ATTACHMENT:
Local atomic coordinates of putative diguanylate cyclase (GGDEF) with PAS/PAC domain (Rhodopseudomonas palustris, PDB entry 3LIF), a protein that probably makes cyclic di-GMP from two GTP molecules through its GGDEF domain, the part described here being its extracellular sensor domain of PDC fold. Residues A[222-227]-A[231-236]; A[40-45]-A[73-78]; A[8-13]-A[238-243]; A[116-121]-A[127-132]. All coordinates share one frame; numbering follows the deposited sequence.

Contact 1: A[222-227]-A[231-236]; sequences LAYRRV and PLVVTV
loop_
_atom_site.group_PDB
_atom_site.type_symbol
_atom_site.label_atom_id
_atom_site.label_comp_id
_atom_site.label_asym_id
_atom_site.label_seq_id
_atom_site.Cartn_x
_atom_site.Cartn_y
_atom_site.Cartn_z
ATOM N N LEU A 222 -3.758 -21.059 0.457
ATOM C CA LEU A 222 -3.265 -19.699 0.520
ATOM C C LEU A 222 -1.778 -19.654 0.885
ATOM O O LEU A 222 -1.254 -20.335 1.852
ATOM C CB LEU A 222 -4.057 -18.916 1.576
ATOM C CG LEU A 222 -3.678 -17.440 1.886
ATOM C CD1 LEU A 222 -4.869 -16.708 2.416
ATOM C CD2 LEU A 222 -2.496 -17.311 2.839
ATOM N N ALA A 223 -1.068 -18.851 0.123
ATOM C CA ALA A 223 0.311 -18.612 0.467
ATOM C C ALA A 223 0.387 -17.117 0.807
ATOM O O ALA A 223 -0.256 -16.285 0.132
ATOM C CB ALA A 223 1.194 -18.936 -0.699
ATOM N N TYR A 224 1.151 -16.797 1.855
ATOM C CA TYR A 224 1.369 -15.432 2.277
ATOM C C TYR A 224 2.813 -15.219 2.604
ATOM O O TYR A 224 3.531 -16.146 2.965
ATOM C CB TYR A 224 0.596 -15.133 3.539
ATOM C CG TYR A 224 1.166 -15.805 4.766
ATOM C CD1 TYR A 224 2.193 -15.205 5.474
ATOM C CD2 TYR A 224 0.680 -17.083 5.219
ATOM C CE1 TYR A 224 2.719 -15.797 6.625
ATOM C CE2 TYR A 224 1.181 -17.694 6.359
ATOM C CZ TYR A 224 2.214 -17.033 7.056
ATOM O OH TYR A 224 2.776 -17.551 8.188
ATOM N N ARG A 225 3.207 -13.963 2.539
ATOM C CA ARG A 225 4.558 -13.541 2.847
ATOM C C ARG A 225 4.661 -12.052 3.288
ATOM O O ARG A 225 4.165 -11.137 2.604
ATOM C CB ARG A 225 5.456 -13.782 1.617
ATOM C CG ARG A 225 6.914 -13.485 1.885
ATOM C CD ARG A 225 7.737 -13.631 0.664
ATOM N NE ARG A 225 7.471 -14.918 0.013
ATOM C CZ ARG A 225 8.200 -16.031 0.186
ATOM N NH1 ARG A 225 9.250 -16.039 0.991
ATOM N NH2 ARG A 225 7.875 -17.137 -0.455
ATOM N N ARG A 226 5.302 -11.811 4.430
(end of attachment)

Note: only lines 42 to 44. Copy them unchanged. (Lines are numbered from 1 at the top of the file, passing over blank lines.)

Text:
ATOM C CB ARG A 225 5.456 -13.782 1.617
ATOM C CG ARG A 225 6.914 -13.485 1.885
ATOM C CD ARG A 225 7.737 -13.631 0.664